News People Hannah Clarke was ‘walking dead’: Inquest

Hannah Clarke was ‘walking dead’: Inquest

hannah clarke
Hannah Clarke and her children were killed by Rowan Baxter in suburban Brisbane in February 2020.
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Rowan Baxter was “evil” and Hannah Clarke was the “walking dead” after she left her estranged husband, an inquest has been told.

Moments after a powerful victim impact statement from Ms Clarke’s parents, counsel assisting the coroner Jacoba Brasch said she believed nothing could have stopped Baxter from killing his wife, along with his three young children.

“[Parents Sue and Lloyd Clarke] … asked just before the single most important question in this horrible tragedy – why?,” Dr Brasch said after their emotional statements to the inquest in Brisbane.

“Having heard eight days of evidence and having sifted through thousands of pages of exhibits … it’s my submission it is irreducibly simple yet irreducibly complex.

“Why? Because Baxter was evil.”

Dr Brasch said mistakes were made and there was a lack of information sharing by authorities.

She recommended more specialised training for officers, trialling a “multidisciplinary standalone” police station so domestic violence victims could access specialist help and address a lack of men’s behavioural and anger management services.

But Dr Brasch believed it was only a matter of time before Ms Clarke would be killed by Baxter once they separated in late 2019, such was his “single mindedness” and “murderous intent”.

“Hannah really was the walking dead the moment she asserted her own independence and left Baxter,” she said.

Baxter committed “calculated and premeditated murder”, Dr Brasch said, citing CCTV footage of him shown at the inquest casually buying zip ties, cleaning fluid and a fuel can two days before he used them to torch his family in February 2020.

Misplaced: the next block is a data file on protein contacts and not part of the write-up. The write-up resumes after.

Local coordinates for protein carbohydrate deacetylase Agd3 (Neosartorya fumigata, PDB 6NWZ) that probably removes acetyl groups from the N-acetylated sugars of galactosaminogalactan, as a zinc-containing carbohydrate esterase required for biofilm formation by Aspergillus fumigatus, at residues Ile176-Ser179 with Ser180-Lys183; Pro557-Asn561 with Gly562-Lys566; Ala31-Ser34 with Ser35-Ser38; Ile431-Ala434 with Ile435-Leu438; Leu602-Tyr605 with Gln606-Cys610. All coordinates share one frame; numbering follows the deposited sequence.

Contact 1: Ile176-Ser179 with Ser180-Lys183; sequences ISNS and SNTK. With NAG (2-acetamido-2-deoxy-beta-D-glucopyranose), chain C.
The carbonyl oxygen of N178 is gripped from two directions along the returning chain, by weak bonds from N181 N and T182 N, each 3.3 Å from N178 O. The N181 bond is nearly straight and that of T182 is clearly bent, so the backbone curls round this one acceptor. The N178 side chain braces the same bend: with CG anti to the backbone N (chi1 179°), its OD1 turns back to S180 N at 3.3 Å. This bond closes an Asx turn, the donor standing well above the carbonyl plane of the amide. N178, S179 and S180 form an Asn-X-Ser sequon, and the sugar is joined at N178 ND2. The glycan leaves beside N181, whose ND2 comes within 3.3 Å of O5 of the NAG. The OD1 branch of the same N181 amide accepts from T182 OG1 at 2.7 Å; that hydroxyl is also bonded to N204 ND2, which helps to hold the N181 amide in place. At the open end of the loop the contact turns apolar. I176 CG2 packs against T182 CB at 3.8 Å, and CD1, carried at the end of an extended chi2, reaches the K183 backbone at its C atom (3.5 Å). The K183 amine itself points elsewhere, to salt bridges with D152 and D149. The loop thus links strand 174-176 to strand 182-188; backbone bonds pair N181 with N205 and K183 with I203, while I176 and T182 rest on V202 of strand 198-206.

She said Baxter appeared intent on killing Ms Clarke since he “committed his murderous ramblings to paper” in a “death note” started on January 26 and found on his phone after the murders.

Dr Brasch believed Baxter may have initially intended to tie up Ms Clarke, burn her, then be with his children and it “would all be happy families”.

But Baxter turned to his “plan B” once Ms Clarke defied him and sought help from a bystander when he jumped in their car in a Brisbane suburb.

Ms Clarke was leaving her parents’ home in Camp Hill to take her children – Aaliyah, six, Laianah, four, and Trey, three – to school when Baxter got into the car, poured fuel inside and set it alight on February 19, 2020.

Earlier, Ms Clarke’s tearful parents said the inquest, set to close on Thursday, could be simply summed by one question – why?

“[His grandchildren] … would say ‘why would you hurt us daddy? Why would you take away our futures’?” Lloyd Clarke said.

“Why didn’t you love us just like a father is supposed to do?

“Hannah would say ‘why couldn’t you be a better man, a better father, a better husband – why did you have to be such a coward and bully to us for so many years’.”

He added while fighting back tears: “As as society we also need to ask ourselves why this can happen, why does it take the murder of four beautiful souls and dozens of others every year before governments respond?”

Ms Clarke’s devastated mother said she had left her granddaughters’ room at their home unchanged since the tragedy.

“I can’t bring myself to pack up their toys,” she said breaking down.

“Our house, once filled with the noise, laughter and chaos of young chlidren is now very quiet.

“Holidays like Christmas and Mother’s Day are almost unbearable. The hole in our family is gaping and will never be filled.”

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